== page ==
lundi 3 novembre 2014

[edX] Week 3 - first post

For the past few weeks as I was continuously putting off a discussion about a new course that I’m taking at edX.  Since this post is my first (but it is actually the end of the week 3 of the course) let me tell you a little bit about it:

  • Name: 11.132x Design and Development of Educational Technology
  • The goal seems to be not only to learn about design and dev. of educational technologies but also to enable as many students as possible to make radical changes in the community by proposing and effectively marketing new ideas. 

Given the fact that I do not like online courses for their artificial requirements, engagement formats and so on, I was set to get the most knowledge from this course without actually doing any of these “fluffy” things such as proposals or talks. But I’m getting a bit of topic – Week 3.
This week is all about Active Learning that is a fun and interesting topic to play with and to learn about. Unfortunately, it is one of those weeks that has something like a total of 2+ hours of lectures organised in a format of 5 to 12 min videos separates rather artificially by some additional and mostly boring content to look at without any particular goal. From the get go it sounds boring and completely unengaging. I guess that the format of the “lecture” (nice ideas mixed up with some trivia and completely irrelevant information) is cognitively demanding and may become boring rapidly. Moreover, there are no real profound reflections or discussion of the major ideas making the talks look more like a history lesson or a list of items to think about.

However, most core ideas hidden within more or less artificial interviews are not only essential but could lead to an interesting mind experiments and reflections. For instance at the end of the entire talk on Geniverse, Paul Horwitz discusses the transfer of knowledge from virtual learned environment to the real world examples. He clearly states that no computer will ever be able to construct the same emotionally challenged and engaging situations as a good human teacher in order to help students to make the connection between “dragons” and “Jimmy.” It is an interesting concept to play with when we realize that the teacher is not just facilitating a discussion or a discovery. The construction of an engaging and authentic (as much as possible) scenario, the acting and emotional component are all parts of an interactive play that the teacher has orchestrated and acted out. In fact, that one person in front of a small but really demanding audience is expected to be able to replace an entire production team on a movie set or in a theater. The pressure becomes even higher when we know that such activity is essential in order to improve students understanding and ensure appropriate knowledge and skill transfer between computer simulation and “real world” problems. In short, the software, even great and really advanced simulations, may not do nothing special without carefully designed and crafted activities that reinforce the learning and build new links enabling faster and easier transfer and reuse of learned skills.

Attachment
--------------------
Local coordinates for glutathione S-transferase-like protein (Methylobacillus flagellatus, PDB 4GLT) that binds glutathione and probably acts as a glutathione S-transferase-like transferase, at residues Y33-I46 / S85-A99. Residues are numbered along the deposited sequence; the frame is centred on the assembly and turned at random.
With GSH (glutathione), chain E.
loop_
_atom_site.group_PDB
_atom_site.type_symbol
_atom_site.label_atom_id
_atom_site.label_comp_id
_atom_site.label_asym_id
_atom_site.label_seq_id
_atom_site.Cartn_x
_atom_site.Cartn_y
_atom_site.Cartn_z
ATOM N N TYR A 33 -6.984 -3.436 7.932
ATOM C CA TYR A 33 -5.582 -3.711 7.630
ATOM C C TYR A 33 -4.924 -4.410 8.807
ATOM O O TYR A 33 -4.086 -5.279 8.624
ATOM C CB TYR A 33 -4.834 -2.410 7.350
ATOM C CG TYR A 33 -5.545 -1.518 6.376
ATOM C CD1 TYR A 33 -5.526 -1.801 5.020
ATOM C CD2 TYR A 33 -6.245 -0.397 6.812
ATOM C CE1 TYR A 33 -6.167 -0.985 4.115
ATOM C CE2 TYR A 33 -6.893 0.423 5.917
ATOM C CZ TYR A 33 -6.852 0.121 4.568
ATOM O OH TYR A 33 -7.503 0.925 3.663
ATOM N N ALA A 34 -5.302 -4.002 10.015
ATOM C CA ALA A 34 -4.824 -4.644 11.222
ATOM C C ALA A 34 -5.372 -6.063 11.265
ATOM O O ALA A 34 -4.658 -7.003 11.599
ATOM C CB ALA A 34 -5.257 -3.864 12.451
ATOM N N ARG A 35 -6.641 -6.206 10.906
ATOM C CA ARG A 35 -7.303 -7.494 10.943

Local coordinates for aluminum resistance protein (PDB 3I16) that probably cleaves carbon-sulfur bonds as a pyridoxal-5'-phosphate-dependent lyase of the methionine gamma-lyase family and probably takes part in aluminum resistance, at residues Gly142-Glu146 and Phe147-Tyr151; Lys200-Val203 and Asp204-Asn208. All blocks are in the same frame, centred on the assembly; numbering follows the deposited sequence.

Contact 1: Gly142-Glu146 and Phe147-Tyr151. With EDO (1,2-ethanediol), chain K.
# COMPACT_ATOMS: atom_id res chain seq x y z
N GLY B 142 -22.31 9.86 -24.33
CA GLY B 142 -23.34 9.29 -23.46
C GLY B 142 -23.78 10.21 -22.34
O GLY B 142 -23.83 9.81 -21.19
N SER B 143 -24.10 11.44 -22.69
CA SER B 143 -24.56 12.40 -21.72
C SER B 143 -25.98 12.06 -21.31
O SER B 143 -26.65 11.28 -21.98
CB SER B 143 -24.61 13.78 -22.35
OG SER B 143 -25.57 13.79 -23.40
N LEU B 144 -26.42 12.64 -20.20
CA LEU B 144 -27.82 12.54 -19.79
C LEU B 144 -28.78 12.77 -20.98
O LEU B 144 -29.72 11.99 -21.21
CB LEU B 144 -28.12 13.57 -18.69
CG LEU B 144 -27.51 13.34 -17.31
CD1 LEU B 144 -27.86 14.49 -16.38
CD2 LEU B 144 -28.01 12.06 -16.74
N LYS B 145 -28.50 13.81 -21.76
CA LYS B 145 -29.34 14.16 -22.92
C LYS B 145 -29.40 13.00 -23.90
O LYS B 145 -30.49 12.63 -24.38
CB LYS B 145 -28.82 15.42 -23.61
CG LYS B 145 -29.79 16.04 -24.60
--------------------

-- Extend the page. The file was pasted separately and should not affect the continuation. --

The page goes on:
Similarly, the second part of the learning is all about StarLogo Nova and contains long talks about many things that do not often seem related or interesting. For instance, I did not find the conversation about the history and the making of the tool that looks like Scratch on steroids is really interesting. Yes, it is an important part of the learning process to fulfill one of the goals, but I’m not taking the course for that. Rather, one idea mentioned by Wendy Huang towards the end of the talk has caught my attention. She suggests that one of the essential parts of active learning process is the reflection piece. Now, I know what I was missing in my EDPE 640 class (see my other posts)! At the end of the class around 9pm, I leave with lots of ideas that boil and explode in my brain but I’m left to sort them out on my own. Many interesting points get lost, alternative views are not considered. In short, me, myself and I are left to sort it all out inside my head. I do reflect on many things but I miss the opinions of those that do not see like me, that will provoke me either to change or to reinforce my views through additional research and reflection. I miss that skillful and orchestrated guidance that Paul Horwitz was modelling. I miss that emotional part would force me to continue research and reflection after I get home in order to formulate a more clear and sound position on a controversial topic.

I feel like I’m getting again a bit off topic but this time it is on purpose! Even if you do not follow the course on edX or have never heard about Active Learning, how do you think an engaging classroom with authentic activities should be setup? IS it important to have a reflection (a recap with analysis) at the end or at any other moment in the lesson? How all this ties together with cognitive theories and our understanding of brain activity and learning processes?

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